Early-career researchers earn American Physiological Society tum Suden/Hellebrandt awards

Awardees selected from among 134 graduate students and postdoctoral fellows who are first author of a study; will present their research at Experimental Biology annual conference April 1-5 in San Francisco

BETHESDA, Md (Feb. 28, 2006) Thirty six men and women who have done exemplary research will receive the Caroline tum Suden/Frances A. Hellebrandt Professional Opportunity Award from the American Physiological Society (APS).

The APS Women in Physiology Committee selected the awardees from among 134 graduate students and postdoctoral fellows who are the first author of a study they will present at the Experimental Biology (EB) 2006 conference, April 1-5 in San Francisco.

The APS selection committee makes the tum Suden/Hellebrandt award with an eye to the awardee's research, which must state a clear hypothesis, have a solid experimental design, and a clearly stated conclusion that includes a statement of the research's significance to the researcher's scientific field.

The award, which carries a $500 prize and complimentary EB registration, is named for Caroline tum Suden and Frances A. Hellebrandt, physiologists and researchers born at the beginning of the 20th century who mentored young researchers during lengthy academic careers.

Tum Suden (1900-1976) did much of her early research on the function of the adrenal gland. Frances A. Hellebrandt (1901-1992) was a pioneer in exercise physiology and rehabilitation and served on the editorial board of the Journal of Applied Physiology published by APS.

The 2006 Caroline tum Suden/Frances A. Hellebrandt award winners are as follows:

Dartmouth Medical School Jennifer M. Bomberger and Emily Cordas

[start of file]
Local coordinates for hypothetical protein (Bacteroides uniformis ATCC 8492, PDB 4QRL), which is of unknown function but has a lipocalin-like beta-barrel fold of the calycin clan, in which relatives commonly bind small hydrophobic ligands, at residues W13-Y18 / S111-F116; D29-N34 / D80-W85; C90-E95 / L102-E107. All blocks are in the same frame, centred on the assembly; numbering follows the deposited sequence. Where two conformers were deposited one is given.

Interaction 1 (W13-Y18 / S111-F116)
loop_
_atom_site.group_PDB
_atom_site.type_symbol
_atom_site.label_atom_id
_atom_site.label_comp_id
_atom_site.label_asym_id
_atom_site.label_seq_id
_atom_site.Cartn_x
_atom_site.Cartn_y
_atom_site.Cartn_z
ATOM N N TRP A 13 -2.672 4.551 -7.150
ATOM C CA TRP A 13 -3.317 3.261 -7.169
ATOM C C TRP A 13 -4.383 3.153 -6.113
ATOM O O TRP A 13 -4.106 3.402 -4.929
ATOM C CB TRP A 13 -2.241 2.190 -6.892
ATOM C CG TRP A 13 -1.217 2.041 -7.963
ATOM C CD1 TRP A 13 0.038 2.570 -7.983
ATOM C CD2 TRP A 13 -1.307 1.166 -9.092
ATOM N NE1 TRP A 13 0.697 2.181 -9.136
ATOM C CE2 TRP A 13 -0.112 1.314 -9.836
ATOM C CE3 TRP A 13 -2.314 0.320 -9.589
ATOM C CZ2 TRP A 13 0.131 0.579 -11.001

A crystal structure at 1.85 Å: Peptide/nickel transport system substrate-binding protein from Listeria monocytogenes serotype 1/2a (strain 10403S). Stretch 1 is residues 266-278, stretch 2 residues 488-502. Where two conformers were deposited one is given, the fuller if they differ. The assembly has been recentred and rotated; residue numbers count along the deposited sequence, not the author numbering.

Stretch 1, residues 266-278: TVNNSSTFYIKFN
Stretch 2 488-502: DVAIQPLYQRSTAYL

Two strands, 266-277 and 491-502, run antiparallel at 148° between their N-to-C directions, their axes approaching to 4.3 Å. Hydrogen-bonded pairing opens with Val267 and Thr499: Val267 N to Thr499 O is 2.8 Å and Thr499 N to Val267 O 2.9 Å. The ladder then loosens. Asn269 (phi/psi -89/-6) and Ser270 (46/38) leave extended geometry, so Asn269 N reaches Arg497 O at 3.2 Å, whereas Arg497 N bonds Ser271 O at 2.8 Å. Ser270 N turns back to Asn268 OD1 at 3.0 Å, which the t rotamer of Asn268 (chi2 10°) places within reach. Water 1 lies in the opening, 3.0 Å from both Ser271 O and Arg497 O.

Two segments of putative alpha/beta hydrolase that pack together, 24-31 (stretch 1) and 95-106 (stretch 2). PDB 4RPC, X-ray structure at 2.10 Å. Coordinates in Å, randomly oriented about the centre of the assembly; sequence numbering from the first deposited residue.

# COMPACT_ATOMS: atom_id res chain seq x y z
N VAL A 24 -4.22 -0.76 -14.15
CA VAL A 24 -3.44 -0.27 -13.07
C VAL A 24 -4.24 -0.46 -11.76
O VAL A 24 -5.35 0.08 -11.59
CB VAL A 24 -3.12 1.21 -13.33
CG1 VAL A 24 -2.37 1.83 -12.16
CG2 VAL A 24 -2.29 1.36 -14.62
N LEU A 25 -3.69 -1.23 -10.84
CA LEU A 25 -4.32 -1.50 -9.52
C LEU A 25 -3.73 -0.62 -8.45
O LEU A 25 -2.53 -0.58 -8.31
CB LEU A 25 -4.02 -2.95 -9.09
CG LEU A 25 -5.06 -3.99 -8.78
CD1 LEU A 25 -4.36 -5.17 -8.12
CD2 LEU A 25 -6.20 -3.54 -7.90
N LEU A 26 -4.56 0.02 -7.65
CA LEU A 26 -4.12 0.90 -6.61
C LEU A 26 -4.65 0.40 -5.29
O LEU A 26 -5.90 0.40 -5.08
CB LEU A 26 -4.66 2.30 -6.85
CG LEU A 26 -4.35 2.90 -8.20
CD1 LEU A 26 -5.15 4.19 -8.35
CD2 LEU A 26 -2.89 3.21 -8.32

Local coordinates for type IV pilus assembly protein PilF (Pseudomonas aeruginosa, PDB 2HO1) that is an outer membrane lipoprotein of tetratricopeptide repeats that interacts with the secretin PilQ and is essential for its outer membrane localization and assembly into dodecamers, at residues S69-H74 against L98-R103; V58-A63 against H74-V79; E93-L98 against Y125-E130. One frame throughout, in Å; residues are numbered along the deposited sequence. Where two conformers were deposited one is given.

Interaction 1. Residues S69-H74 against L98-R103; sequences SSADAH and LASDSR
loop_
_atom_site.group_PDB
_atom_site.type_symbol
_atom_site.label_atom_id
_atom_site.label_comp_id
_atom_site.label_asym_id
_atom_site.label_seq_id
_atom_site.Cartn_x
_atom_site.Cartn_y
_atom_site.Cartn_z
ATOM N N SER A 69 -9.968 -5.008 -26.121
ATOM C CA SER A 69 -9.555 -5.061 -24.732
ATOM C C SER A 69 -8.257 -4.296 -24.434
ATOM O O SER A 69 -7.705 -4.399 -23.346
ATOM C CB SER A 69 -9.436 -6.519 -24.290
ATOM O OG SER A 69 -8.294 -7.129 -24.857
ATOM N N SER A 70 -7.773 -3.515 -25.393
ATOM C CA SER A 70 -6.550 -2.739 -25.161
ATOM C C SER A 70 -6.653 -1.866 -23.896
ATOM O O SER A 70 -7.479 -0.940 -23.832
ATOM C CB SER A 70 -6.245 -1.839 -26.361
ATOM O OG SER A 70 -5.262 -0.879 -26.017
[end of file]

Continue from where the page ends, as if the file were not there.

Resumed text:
Harvard University, Beth Israel Deaconess Medical Center Jeffrey R. Scott
Henry Ford Hospital Guillermo Silva
Kansas State University Bryan G. Helwig and Rebecca R. Quesnell
Louisiana State University Health Science Center Paul A. Rogers
Michigan State University Carrie A. Northcott
New York Medical College Zsuzsanna Orosz, Janos Toth
Pennsylvania State University Lacy A. Holowatz
St. Louis University School of Medicine Madelyn Stumpf
Stanford University Chin Chen
University of California-Los Angeles Johana Vallejo-Rodriguez
University of Cincinnati Stella A. Nicolaou
University College (Cork, Ireland) Belinda L. Houghton
University of Iowa Carver College of Medicine Melissa A. Burmeister, Darren Hoffmann and Patricia Westmoreland
University of Michigan James C. Hunter
University of Mississippi Medical Center Wei Tan
University of Missouri F. Spencer Gaskin
University of Nebraska Medical Center Tarek M. Mousa
University of New Mexico Kyan J. Allahdadi, Brad Broughton, Tom Cherng and Paulette Yamada
University of South Alabama Diego F. Alvarez
University of South Florida Lavanya Balasubramanian
University of Southern California Karen R. Kelly and Marcella Raney
University of Tennessee Medical Center Sherry Kasper
University of Texas Health Science Center at San Antonio Wook Song and Weirong Zhang
University of Wisconsin Julia E.R. Wilkerson
York University (Toronto) Eric Ispanovic


The American Physiological Society was founded in 1887 to foster basic and applied bioscience. The Bethesda, Maryland-based society has more than 10,000 members and publishes 14 peer-reviewed journals containing almost 4,000 articles annually.

APS provides a wide range of research, educational and career support and programming to further the contributions of physiology to understanding the mechanisms of diseased and healthy states. In May 2004, APS received the Presidential Award for Excellence in Science, Mathematics and Engineering Mentoring (PAESMEM).

Last reviewed: By John M. Grohol, Psy.D. on 21 Feb 2009
    Published on PsychCentral.com. All rights reserved.



I am always doing that which I can not do, in order that I may learn how to do it.
-- Pablo Picasso